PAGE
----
Goodyear Tire Slapped With $1.2 Million Safety Fine

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By Bruce Rolfsen

Oct. 13 — Goodyear Tire and Rubber Co. faces proposed fines of about $1.2 million in the wake of investigations prompted by two deaths and a burn injury, the Virginia Department of Labor and Industry announced Oct. 13.

Conditions at the factory in Danville, Va., came under close scrutiny following the deaths of four workers from Aug. 31, 2015, through Aug. 12. The state continues to investigate the most recent death and fines were previously proposed for the first fatality.

“While the citations and penalties issued in the inspections to date indicate that very serious problems appear to have existed for an extended period of time at the plant, the Department intends to work closely with Goodyear, the United Steelworkers and site employees and managers to enhance the site’s safety and health management systems and workplace culture,” state Labor Commissioner C. Ray Davenport said in a statement.

Bloomberg BNA phone call requests on Oct. 13 for comments from Goodyear in Danville and at its headquarters were not returned.

Many of the alleged violations involve improperly protecting workers from operating machinery and not correctly disconnecting machinery while maintenance work was ongoing, the department said.

Virginia conducted the inspections and levied the fines because the state has oversight of workplace safety and health, not the federal Occupational Safety and Health Administration.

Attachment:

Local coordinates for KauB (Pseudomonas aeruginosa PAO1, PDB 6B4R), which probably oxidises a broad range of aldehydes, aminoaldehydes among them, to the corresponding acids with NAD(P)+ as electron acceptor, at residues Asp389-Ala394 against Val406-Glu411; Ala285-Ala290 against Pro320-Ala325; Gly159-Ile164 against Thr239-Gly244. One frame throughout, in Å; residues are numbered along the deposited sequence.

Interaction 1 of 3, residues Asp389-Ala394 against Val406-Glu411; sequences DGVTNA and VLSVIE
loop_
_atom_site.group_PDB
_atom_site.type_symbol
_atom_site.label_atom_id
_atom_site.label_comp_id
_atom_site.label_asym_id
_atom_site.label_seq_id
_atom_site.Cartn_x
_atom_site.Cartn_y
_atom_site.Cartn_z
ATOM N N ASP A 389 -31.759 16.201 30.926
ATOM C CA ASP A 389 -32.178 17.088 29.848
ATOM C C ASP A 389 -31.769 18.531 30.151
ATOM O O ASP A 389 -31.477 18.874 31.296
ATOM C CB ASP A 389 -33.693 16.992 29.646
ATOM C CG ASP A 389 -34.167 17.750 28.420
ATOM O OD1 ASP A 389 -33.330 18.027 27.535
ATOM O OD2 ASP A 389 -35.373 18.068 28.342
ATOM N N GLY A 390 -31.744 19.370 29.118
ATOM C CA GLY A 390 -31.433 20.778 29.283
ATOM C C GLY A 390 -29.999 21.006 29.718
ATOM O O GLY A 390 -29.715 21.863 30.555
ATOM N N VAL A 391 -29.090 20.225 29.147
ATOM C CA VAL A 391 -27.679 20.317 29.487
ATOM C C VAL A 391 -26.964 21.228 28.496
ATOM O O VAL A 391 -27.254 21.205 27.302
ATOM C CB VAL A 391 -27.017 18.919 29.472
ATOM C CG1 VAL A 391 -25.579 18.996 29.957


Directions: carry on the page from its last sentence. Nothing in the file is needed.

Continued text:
The new allegations include six willful, 118 serious and three other-than-serious violations.

The willful violations include:

  •  failing to a cover floor opening, measuring about 13 inches by 20 inches, that resulted in a fatality when a worker fell into the nearly 7-foot-deep pit containing boiling oil and water;
  •  not maintaining clean and, so far as possible, dry conditions in workrooms, hazards leading to worker slips and falls;
  •  not developing, documenting and using lockout/tagout procedures to prevent machinery activation while blades were changed and rubber was cleared from near a conveyor; and
  •  using “ineffective and faulty” lockout/tagout procedures to deactivate machines prior to conducting maintenance work.
The Danville plant manufactures tires, employing about 2,200 workers.

Goodyear has 15 days after receiving the citations to decide if it will contest the citations, potentially through state court.

To contact the reporter on this story: Bruce Rolfsen in Washington at

To contact the editor responsible for this story: Larry Pearl at

For More Information

The Goodyear citations are available at

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